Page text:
UK weather forecast: Britain to be hit with torrential rain for THREE more days
At least it isn’t snow.
I’ve been continuing with the development of my glaciation simulation model. It’s a model of heat flow up a geological column from the hot centre of the Earth through its surface and out into space. At the surface of the Earth the heat flows are very low: only about 70 milliWatts per square metre. But over many thousands of years this small heat flow adds up to sufficient heat to melt overlying sheets of snow and ice several kilometres deep.
I’ve now extended the model to have 18 radial geological columns at 5 degree intervals from the equator to the north pole.
And I’ve then been having snow fall continuously on all these continental geological columns at the same rate (about 10 centimetres per year) for tens of thousands of years.
The sequence of images below show the build-up of snow on the surface of the Earth at all latitudes from 0 to 90ºN over a period of 280,000 years, and the gradual heating of the surface rocks beneath the snow, and the consequent melting of the overlying snow. In the equatorial regions where snow doesn’t settle, the surface rocks cool slowly.
In this sequence snow never settles for long south of about latitude 30ºN, but at higher latitudes the snow settles and deepens quite rapidly. Surface rock temperatures rise highest beneath the deepest snow. Maximum snow depth at 90ºN reaches about 1200 metres.
The snow at the base of all these snow sheets is continually slowly melting, but because there’s snow continually falling on top of the snow sheets, they initially gradually get deeper, until the surface rocks beneath the snow have warmed up enough to melt the overlying snow faster than the rate at which new snow is being added, at which point the snow sheets begin to slowly thin.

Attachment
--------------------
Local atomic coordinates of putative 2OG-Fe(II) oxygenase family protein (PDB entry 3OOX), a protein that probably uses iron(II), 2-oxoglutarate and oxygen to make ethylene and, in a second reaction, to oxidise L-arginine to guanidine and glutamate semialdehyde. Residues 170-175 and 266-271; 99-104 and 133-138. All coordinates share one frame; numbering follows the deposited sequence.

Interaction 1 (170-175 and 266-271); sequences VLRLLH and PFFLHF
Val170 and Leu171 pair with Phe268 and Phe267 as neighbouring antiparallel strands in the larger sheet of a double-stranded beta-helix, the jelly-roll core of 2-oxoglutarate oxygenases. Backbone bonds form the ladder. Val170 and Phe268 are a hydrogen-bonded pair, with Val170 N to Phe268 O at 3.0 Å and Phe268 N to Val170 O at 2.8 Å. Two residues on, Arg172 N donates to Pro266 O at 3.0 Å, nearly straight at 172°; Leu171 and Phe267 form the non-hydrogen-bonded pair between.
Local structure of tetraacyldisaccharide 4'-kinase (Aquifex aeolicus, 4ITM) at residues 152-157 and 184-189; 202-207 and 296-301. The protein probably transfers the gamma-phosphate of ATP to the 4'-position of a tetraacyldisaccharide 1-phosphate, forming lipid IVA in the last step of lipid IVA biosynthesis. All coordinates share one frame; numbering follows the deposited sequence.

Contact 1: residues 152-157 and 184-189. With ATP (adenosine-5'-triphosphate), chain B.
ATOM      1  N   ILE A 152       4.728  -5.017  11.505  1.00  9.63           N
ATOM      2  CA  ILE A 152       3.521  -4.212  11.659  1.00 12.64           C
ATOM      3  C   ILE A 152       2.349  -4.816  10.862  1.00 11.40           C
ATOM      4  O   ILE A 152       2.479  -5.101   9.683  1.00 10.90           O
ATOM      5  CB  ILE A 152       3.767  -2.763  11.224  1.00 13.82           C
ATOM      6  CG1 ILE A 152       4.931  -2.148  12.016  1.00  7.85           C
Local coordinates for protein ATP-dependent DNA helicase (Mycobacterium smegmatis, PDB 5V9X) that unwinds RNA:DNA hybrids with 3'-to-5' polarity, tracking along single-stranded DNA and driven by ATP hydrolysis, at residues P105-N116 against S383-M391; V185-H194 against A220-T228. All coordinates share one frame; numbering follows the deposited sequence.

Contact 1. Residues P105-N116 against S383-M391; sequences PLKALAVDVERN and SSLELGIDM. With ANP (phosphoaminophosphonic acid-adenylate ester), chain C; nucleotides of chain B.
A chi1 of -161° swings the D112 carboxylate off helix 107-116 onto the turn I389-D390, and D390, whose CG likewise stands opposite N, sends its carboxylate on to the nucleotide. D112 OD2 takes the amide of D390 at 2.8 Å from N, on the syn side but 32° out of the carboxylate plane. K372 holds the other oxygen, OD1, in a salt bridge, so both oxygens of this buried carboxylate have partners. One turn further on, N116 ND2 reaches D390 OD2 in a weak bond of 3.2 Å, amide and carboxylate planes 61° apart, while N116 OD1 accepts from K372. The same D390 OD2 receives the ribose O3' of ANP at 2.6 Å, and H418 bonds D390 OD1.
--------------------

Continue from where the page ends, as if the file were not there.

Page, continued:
So over 280,000 years the snow sheets first grow, and then dwindle back down to almost nothing. And that is the same sort of order of magnitude as the last 100,000 year long ice age, that only ended 12,000 years ago.
The snow sheets in this model extend as far south as 30ºN, which is the latitude of Cairo in Egypt. Most discussions of past northern hemisphere glaciations seldom show them extending further south than about 50ºN in Europe. Evidence of these ice sheets is found in unstratified gravel produced by the friction of ice sheets on rocks beneath. But there must need to be a considerable depth (several kilometres) of ice for this to happen, and it’s unlikely that relatively thin layers of snow will produce similar moraines and drumlins, or indeed any of them at all. And in my model the snow is mostly only about 100 metres deep between latitudes of 30ºN to 50ºN.
I’ve been wondering whether these relatively shallow snow sheets extended over the entirety of Europe, as well as Spain and Italy and Greece, and that the reason human civilisation first emerged in Egypt and Mesopotamia and only later in Greece and Rome is that for a long time the latter remained under snow as the glaciers gradually retreated northwards.
I’m hoping next to get almost all the snow to melt and produce an almost completely snow-free interglacial period during which the hot surface rocks gradually cool back down, eventually allowing a new period of glaciation to commence.
In the meantime I’m hoping that all the CO2 that’s being added to the Earth’s atmosphere will raise air temperatures enough to forestall the re-glaciation of the northern hemisphere any time soon. It’s one of my future projects to try to find out if CO2 can do this.